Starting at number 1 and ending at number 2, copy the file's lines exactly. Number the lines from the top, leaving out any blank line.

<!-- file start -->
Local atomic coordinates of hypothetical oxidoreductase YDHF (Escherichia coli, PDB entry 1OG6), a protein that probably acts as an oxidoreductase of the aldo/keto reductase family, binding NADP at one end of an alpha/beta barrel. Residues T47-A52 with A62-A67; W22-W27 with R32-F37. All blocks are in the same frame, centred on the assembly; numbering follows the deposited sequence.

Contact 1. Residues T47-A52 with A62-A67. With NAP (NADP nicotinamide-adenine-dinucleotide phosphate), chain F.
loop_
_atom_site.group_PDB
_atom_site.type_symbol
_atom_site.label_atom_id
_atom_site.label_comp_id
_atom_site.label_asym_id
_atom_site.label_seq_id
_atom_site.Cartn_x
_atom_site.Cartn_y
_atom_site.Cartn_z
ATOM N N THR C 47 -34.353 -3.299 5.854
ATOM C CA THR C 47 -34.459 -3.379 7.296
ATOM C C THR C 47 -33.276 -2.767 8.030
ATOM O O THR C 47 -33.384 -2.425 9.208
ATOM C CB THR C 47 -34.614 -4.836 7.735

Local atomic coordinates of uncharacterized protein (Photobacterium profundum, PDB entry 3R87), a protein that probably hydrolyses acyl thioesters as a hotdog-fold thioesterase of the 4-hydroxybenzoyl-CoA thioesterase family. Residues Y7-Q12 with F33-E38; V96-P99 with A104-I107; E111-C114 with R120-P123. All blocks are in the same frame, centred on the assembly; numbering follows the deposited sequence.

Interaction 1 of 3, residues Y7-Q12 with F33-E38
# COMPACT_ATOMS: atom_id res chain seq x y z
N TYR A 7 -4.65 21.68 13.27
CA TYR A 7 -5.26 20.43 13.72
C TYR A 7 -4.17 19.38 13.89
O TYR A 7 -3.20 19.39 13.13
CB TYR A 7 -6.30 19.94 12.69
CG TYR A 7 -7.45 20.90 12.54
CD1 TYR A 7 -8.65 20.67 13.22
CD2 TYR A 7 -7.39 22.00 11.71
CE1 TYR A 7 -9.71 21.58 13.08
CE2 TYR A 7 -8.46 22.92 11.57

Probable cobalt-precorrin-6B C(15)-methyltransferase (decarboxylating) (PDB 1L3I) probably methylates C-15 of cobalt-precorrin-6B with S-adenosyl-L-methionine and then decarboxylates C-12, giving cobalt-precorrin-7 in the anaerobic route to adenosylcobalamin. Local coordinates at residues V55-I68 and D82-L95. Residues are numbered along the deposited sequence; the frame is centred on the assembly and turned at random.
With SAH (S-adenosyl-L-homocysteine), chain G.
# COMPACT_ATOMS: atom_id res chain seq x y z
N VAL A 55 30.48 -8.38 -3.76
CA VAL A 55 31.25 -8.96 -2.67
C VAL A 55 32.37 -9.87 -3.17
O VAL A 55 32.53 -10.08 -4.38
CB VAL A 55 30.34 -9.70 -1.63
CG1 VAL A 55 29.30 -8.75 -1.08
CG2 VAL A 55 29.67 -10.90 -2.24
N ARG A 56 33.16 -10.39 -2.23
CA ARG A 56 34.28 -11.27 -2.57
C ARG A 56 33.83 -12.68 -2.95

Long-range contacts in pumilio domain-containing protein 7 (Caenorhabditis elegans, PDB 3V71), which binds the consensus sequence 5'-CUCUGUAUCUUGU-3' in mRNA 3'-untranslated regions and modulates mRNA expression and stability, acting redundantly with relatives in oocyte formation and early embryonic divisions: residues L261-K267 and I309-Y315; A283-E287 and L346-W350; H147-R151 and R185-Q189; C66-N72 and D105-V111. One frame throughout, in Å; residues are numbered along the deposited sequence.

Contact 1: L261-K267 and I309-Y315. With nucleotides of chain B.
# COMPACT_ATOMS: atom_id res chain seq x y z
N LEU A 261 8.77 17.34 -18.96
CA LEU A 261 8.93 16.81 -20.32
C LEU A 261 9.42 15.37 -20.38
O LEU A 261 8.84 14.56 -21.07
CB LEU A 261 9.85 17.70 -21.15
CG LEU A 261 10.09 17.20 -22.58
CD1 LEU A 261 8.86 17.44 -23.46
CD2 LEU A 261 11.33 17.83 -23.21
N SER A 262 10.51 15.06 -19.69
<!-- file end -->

Local atomic coordinates of hypothetical oxidoreductase YDHF (Escherichia coli, PDB entry 1OG6), a protein that probably acts as an oxidoreductase of the aldo/keto reductase family, binding NADP at one end of an alpha/beta barrel. Residues T47-A52 with A62-A67; W22-W27 with R32-F37. All blocks are in the same frame, centred on the assembly; numbering follows the deposited sequence.

Contact 1. Residues T47-A52 with A62-A67. With NAP (NADP nicotinamide-adenine-dinucleotide phosphate), chain F.